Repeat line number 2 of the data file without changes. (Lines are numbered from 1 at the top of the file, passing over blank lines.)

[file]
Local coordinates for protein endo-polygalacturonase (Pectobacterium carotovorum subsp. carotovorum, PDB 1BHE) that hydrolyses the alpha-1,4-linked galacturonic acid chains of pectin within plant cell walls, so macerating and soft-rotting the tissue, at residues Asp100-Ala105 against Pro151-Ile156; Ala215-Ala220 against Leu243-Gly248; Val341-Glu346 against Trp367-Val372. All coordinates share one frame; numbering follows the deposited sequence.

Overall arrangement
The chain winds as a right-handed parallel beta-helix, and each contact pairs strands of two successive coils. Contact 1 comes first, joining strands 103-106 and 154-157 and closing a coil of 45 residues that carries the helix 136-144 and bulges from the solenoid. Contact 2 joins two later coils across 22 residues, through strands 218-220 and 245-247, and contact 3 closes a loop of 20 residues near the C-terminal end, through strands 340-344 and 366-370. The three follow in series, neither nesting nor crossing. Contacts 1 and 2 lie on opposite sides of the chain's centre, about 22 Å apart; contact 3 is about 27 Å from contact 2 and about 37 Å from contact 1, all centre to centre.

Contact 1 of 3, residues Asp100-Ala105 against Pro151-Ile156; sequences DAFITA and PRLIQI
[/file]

Overall arrangement